Translate the title and the names of the months into the new language, save the file, indicate which file it came from, and maintain whatever license was used. A PD file, though, can be used to create a file with any license. It is also helpful to translate the description, and equally helpful to maintain the existing description as a separate language for the description.

Using the same file[edit]

The second choice is to add the new language, and multiple new languages, to the same file, using <switch>.[1] It is often helpful to group the translations, using <g> </g>. The code below shows how a group was used to translate the title into Arabic, Chinese, French, and German:

<g transform="translate(230 60)" text-anchor="middle">
    <text systemLanguage="ar">وول ستريت تحطم على مؤشر داو جونز الصناعي المتوسط​​، 1929</text><!-- Arabic -->
    <text systemLanguage="de">Wall-Street-Absturz auf den Dow Jones Industrial Average, 1929</text><!-- German -->
    <text systemLanguage="fr">Krach de Wall Street sur ​​le Dow Jones Industrial Average, 1929</text><!-- French -->
    <text systemLanguage="zh">華爾街股災道瓊斯工業平均指數,1929年</text><!-- Chinese -->
    <text>Wall Street Crash on the Dow Jones Industrial Average, 1929</text><!-- default -->

Note that since all of the text is at the same location, the x,y was changed to a translate transformation to allow it to be in one place. Putting the coordinates in one place makes moving the title easier. Since the text is anchored at the middle, having it longer or shorter in different translations will still allow it to be centered.

These were all translated using Google translate, but a better translation can be obtained by simply noting that there is an article on "Stock market crash of 1929" in each of these languages, and simply using the article title from each language wiki, or include the translations of the articles on "Wall Street", to be more specific. Another way to find translations is to look at the caption used for the image in a particular language wiki. And make adjustments, or hope that others will make adjustments, to avoid awkward sounding translations. It is easier to translate into your native language than the reverse.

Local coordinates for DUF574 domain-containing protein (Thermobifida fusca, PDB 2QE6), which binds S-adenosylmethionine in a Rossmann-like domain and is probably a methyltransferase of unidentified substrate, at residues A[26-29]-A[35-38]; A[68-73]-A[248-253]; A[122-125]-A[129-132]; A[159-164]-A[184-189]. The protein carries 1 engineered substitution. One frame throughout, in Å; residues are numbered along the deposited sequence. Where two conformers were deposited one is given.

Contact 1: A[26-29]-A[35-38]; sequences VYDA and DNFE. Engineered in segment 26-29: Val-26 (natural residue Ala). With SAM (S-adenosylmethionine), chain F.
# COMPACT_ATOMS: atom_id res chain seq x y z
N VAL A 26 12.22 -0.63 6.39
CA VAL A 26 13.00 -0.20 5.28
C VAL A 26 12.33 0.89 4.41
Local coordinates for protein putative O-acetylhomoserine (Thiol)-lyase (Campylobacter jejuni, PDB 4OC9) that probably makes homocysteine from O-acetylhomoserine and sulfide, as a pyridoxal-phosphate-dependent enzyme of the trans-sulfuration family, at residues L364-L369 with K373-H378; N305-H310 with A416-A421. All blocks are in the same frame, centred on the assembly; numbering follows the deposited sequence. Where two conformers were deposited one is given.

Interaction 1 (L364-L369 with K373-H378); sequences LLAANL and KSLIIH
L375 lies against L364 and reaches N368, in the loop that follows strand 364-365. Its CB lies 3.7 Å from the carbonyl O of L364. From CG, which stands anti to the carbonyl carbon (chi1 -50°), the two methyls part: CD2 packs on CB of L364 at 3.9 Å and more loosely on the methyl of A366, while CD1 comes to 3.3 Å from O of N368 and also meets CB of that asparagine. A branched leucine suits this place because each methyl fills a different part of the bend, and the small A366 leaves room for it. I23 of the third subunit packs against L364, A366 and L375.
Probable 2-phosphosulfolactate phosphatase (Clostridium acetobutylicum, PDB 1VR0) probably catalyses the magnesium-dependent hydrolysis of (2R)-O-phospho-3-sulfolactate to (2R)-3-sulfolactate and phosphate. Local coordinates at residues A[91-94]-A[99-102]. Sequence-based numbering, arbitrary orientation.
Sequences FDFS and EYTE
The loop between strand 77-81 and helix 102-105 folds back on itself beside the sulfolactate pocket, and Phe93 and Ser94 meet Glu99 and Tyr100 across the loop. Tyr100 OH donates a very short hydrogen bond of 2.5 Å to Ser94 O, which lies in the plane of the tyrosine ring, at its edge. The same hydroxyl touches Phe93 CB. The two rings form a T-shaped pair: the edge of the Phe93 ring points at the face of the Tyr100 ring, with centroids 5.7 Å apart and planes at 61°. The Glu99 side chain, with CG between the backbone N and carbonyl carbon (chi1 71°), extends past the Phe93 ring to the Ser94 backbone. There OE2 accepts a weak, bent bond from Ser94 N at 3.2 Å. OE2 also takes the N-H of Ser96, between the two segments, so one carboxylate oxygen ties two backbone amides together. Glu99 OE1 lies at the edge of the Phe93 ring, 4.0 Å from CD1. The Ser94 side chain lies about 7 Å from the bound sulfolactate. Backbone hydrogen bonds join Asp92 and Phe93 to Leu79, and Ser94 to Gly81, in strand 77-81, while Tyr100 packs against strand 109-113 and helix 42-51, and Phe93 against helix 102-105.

It is helpful to include a translation for every language wiki which uses the file, but this can be quite time consuming, and the rest can always be added later. In this case, this file was used in 21 different languages. One title, plus four months, into 20 new languages, is a total of 100 new translations.

As with a separate file, the file will need to be saved as UTF-8.

In building the file, it can be easily checked by viewing it in a browser, but there will still be surprises after it is uploaded, because of mediawiki issues, and some adjustments might be needed. In particular, to get % signs or parentheses to display correctly at the end of right to left languages such as Hebrew and Arabic, Unicode LEFT-TO-RIGHT MARK (&#8206; or &lrm;) or RIGHT-TO-LEFT MARK (&#8207; or &rlm;) may be needed. For example, to display the title as "Stock Market (1929)" in Arabic,

<text>&#8206;(سوق الأوراق المالية (1929</text>

is used.

Most languages use a comma for a decimal separator, and a period for a thousands separator, while English, Japanese, Chinese, and some others reverse those. French uses a space for a thousands separator, and Russian prefers a space, but can use a period. So even if the default is English, it is easier to make the languages that use a comma for a decimal separator the default for numbers.